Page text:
LOOK OUT! SPOILERS AHEAD!
With a new adaptation in the works, it’s about time to take a look at the two Addams Family movies from the early 1990s. Originally based on Charles Addams’ famed cartoons, the Addams Family were part of a one panel gag for the New Yorker magazine. Addams’ style of humor was to satirize the modern lifestyle in a macabre way. His characters were so popular, they have been brought to life more than once through the famous 1964 TV series and a couple of Saturday morning cartoon incarnations. The one people seem to remember the most are the live-action theatrical films directed by Barry Sonnenfeld and for good reason.
Both The Addams Family and Addams Family Values are the closest thing to a perfect take on the New Yorker cartoon and TV show. I say that because both movies have their own set of positives and negatives. And yet, the negatives themselves can be overlooked for enjoyment value. The cast and crew is having a good time and there is a lot of good writing behind capturing why we love this creepy, kooky, mysterious and spooky family.
First, let’s talk about the cast, seeing some of them return to reprise their roles the sequel. This is hands down as good of a perfect casting as it will get. Raul Julia is passionate as Gomez, Anjelica Huston is lovely as Morticia, Christopher Lloyd is zany as Uncle Fester, Christina Ricci’s menace to Wednesday is memorable, the list just goes on. Everyone takes a part and really breathes a lot of life into these characters. The chemistry between Julia and Huston is so sexy that you feel like these two have been together through Hell and back. They soak in this lifestyle of dark and misery to the point they relish in it. Everyone’s performance is so good that you almost believe these characters are real.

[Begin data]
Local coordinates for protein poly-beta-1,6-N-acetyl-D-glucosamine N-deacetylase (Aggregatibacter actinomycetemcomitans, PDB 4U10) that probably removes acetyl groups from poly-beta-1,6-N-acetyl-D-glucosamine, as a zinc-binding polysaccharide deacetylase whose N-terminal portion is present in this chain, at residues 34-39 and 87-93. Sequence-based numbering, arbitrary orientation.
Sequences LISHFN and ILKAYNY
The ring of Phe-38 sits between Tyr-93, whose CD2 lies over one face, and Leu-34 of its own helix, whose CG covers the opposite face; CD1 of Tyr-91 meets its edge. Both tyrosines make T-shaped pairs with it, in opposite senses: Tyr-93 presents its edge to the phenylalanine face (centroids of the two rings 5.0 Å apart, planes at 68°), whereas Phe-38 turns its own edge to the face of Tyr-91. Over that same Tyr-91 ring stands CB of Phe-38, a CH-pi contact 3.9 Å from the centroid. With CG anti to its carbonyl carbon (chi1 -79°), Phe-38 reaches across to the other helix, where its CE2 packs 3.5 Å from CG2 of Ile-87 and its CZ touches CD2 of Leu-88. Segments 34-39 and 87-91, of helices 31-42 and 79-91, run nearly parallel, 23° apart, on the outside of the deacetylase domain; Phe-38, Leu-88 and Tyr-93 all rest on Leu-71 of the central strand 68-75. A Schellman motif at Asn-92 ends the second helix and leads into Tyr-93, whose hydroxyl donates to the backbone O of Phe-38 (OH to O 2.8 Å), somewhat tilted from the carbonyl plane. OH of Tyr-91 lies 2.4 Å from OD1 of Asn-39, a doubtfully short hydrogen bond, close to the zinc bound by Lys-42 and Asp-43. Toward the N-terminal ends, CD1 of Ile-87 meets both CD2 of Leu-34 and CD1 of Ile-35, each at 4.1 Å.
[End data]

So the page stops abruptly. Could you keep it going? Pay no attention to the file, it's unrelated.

The only difference in the casting of both films is that for some reason they don’t use Judith Malina for Grandmama Addams in the sequel. Carol Kane takes on the role and honestly, I think her performance is more animated. No offense to Malina as she does a good job, but Kane’s take is more lively and funnier. That’s not to say Malina is bad as she has a lot of funny moments. It’s a personal preference, but I think both actresses do a good job.
Even the look of the movie is good too. The cinematography and sets do a great job noting when to allow the amount of color. When we see the family out in the real world, their Gothic garb stands out as everything is bright and vibrant. When they are home, it feels perfectly bleak and gloomy. These are movies where you could spend hours looking at the sets and marveling at the detail.
Another huge positive is the comedy. Both movies are equally hilarious respecting the campy nature of the 1964 TV series and the darker Charles Addams cartoon. There are jokes and gags that nearly push the barrier of comfort, but still don’t go too far. Some gags are rarely uncomfortable and it’s never taken as being mean-spirited. In the sequel, a villain reveals her family history through a slideshow right before she tries to kill the whole Addams clan. Now that is a clever idea. We see pictures of her killing her husbands in action and it’s played for laughs as oppose to adding the fear factor.